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Catalyst of change

PMV

 With a burgeoning economy driving high construction rates, the Asian excavator sales market is buoyant, but highly competitive. The market for heavy excavators has been extremely healthy in recent years and with abundant opportunities.

Caterpillar recently undertook a comprehensive comparative excavator production study test against another high selling brand to equip dealership staff with the facts when it comes to performance. Leading the study undertaken at an aggregate quarry was Caterpillar Large Excavator Product Specialist.

Fuel economy is probably the leading decision criterion in excavator selection but the research group discovered some confusion in the market and a sheer lack of understanding on excavator productivity measurements. The excavator competitive test measured productivity in very closely specified excavators and presented results — tonnes per hour, tonnes per litre burned and litres per hour collected via fuel flow meters and weigh scales on the quarry site.

In the first study, a Cat 349D LME was pitted against the similarly specified and weight competitive machine. The Cat has 10% more power and increased hydraulic flow from the same displacement engine.

Both machines were fitted with approximately 2.6m3 buckets. The extra power and hydraulic flow of the Cat 349D LME also allowed a larger 3.2m3 bucket to be attached to allow a further test of the machine’s fuel efficiency and productivity. Fitted with a 2.6 m3 bucket, the 349D LME outperformed the competitive machine with a 6% improvement in productivity in Standard Power (SP) mode and marked 9% better productivity when fitted with the larger capacity 3.2m3 bucket and operated in SP mode as compared to the competitive machine in the same mode.

For customers interested in productivity gains the 349D LME with a 3.2m3 bucket provided a great result with up to 18% improvement in productivity in Cat High Horsepower (HHP) mode and 9% improvement in fuel efficiency when operated in Economy (Eco) mode.

Another phase of the test pitted a Cat 340D LME fitted with a 2.69m3 bucket against the more powerful competitive machine.

It was a smaller machine fitted with a larger bucket and it delivered almost the same productivity (-2%) as the competitive machine but with a 16% improvement in fuel efficiency in HHP mode.

Similarly, for customers more focused on fuel consumption a 340D LME fitted with a 2.69m3 bucket delivers almost the same productivity as the larger competitive machine but with up to 14% less fuel burn when operated in Eco mode.

The research group concluded that choosing the right machine for the task combined with the correct bucket was critical in excavator sales in any application.

The study also pitted a popular Cat 336D2 against a competitor’s machine with the same bucket size but was 4 tonnes heavier.

The 336D2 features advanced engine controls and hydraulic flow control, which is designed to deliver up to an 8% improvement in fuel consumption compared to the 336D, under similar working conditions.

This study illustrated the Cat 336D2’s fuel performance — burning a comparative 4% less fuel than the competitive machine operating in their respective HHP mode. The Asian excavator market has welcomed the model Cat 336D2 which now consumes up to 8% less fuel than its predecessor but maintains the same power and performance. According to the group, Cat publicised hydraulic power figures in the excavator market and the productivity study also checked all the tested machines’ net engine power against the actual hydraulic power produced. For an excavator, hydraulic power is the heart of the machine and is actually doing the work.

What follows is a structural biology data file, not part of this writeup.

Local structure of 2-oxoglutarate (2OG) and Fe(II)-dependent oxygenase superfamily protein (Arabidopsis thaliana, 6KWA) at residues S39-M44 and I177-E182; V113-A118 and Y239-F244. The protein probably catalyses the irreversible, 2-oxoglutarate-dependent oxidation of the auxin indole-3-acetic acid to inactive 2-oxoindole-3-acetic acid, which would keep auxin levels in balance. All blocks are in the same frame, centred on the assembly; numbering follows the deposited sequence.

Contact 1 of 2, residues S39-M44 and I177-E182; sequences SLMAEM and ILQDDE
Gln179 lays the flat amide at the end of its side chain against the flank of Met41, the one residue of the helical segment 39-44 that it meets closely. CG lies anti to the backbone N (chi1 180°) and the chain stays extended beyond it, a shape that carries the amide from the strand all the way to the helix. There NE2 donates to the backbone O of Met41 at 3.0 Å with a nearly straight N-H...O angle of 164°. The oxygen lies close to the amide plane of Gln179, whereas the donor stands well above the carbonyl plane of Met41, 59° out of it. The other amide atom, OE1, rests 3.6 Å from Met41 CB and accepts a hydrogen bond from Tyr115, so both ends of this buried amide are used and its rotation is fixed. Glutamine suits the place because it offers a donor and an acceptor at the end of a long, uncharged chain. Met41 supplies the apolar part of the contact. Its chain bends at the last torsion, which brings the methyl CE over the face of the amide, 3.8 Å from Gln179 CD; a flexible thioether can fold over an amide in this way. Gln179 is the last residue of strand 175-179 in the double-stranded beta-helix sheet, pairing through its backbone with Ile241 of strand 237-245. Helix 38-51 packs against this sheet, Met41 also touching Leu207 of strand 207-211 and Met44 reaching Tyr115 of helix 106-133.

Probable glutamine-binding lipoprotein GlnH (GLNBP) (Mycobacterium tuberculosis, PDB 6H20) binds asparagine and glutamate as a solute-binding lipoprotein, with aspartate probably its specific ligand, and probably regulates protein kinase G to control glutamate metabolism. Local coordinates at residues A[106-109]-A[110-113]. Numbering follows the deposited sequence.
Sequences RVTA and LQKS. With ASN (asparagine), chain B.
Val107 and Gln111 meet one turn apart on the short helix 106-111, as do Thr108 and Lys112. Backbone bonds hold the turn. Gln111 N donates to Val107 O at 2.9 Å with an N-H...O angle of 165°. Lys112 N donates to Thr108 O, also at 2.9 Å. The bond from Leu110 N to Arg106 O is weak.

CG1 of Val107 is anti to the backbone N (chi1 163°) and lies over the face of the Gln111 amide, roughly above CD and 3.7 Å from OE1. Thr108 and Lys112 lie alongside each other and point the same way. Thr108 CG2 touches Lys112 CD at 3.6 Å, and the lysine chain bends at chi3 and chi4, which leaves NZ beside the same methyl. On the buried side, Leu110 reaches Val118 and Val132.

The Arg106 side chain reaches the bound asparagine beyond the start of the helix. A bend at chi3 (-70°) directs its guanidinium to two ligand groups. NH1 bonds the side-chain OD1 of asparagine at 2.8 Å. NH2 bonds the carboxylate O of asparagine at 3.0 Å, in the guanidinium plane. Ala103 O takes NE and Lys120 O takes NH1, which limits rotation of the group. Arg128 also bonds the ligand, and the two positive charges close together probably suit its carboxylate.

The group also concluded that Cat excavators are efficient at converting mechanical power into hydraulic power and the study showed that the 349D LME converted engine power to hydraulic power at a rate of 86.1%. That compared to the competitive machine in the same class operating at just 79%.

The 340D LME converted engine net power to hydraulic power at a rate of just over 90%, as did the 336D2. This compared favourably to the competitive machine that converted at a rate of just 82.8%.

Cat machines are noted for their productivity in Asia, according to the group. In harder digging or difficult tasks, Cat was a preferred choice, but for customers in lighter duty tasks who are focussed on fuel economy it could now be proved that selecting the right Cat machine will deliver the results they are after.

The productivity study also highlighted that significant productivity gains would also be available to construction, mining and quarrying operations with the implementation of better haul truck and excavator fleet matching and load cycling. Productivity improvements of this style are quite a difficult sell to many companies but there are significant gains to be had by implementing simple haul fleet management processes. Unfortunately, some customers are not really concerned with productivity because they can’t create haul fleet efficiency and so focus on fuel efficiency only.

The author is large excavator product specialist, Caterpillar.


 

Power Management Modes

Cat excavators are able to operate in a choice of power management modes:

  • High Horsepower (HHP) – Capability to operate at maximum rpm and reach 100% hydraulic flow depending on the application.
  • Standard Power (SP) – Reduces maximum engine revs and reduces maximum hydraulic pump flow.
  • Economy (Eco) – Further reduction in maximum engine rpm and maximum hydraulic pump flow rate.

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